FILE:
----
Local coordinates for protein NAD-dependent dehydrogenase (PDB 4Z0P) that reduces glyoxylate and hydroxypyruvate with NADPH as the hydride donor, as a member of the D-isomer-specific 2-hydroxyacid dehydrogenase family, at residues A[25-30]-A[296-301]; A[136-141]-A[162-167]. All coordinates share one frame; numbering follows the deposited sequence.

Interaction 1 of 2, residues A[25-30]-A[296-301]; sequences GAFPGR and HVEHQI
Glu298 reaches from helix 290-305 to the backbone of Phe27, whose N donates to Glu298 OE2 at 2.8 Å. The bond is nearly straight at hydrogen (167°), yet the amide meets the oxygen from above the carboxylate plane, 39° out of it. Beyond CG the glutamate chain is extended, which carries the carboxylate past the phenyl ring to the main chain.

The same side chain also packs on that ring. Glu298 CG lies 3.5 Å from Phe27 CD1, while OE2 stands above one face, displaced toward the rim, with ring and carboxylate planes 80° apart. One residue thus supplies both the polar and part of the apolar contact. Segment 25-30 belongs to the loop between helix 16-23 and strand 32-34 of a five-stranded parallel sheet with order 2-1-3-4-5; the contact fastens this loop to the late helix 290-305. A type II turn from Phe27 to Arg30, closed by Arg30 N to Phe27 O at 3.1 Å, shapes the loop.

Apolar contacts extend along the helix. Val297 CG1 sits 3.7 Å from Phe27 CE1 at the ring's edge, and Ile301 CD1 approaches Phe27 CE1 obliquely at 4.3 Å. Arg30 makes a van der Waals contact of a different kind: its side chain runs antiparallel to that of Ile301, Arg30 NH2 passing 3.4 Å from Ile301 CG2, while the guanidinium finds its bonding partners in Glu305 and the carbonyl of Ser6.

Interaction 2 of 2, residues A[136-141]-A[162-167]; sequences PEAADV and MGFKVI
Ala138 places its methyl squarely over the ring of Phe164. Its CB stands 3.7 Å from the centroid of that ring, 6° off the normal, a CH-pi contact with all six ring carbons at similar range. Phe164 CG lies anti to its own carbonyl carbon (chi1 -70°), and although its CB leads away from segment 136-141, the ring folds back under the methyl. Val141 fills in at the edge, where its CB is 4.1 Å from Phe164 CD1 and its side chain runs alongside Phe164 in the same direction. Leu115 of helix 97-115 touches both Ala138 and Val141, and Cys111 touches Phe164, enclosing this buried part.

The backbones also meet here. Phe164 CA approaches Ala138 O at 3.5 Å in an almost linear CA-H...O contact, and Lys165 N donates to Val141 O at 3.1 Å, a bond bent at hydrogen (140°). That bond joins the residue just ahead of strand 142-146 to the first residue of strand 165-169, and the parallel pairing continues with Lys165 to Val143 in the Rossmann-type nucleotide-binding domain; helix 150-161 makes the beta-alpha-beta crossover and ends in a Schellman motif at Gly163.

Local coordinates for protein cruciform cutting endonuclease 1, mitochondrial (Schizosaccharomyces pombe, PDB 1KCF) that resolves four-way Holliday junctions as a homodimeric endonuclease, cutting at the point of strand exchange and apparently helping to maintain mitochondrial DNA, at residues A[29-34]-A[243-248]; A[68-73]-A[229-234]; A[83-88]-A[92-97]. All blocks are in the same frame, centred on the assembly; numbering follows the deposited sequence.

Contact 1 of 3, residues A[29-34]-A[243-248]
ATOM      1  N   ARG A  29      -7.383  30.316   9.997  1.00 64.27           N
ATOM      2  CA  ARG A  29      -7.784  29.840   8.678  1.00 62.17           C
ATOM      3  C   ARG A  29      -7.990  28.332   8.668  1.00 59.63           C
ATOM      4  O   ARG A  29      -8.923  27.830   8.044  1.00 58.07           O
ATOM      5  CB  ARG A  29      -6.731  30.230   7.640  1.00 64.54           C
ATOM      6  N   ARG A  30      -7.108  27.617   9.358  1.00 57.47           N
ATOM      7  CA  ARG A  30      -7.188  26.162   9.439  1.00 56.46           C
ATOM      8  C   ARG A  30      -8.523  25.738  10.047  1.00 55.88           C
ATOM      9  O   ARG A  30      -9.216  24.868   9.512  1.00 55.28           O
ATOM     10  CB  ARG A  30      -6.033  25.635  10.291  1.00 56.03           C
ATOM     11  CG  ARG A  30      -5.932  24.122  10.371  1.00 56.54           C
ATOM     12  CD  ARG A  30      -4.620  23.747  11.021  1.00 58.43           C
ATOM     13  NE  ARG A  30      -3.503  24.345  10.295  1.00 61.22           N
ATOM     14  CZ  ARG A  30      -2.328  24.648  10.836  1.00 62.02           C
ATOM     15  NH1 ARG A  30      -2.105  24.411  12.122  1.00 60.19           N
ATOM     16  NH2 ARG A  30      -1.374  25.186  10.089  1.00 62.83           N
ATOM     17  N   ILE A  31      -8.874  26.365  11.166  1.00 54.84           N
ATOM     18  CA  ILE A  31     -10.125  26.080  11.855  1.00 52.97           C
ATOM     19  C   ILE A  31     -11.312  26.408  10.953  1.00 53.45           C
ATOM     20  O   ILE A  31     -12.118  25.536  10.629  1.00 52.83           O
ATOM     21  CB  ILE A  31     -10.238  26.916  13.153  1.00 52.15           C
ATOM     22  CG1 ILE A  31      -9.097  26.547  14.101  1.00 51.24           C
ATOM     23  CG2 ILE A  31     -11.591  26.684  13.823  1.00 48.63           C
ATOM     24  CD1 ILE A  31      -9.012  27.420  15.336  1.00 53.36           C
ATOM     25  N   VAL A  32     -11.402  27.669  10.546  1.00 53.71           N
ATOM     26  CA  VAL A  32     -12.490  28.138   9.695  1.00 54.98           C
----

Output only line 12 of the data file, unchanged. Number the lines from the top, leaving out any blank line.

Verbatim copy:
ATOM      2  CA  ARG A  29      -7.784  29.840   8.678  1.00 62.17           C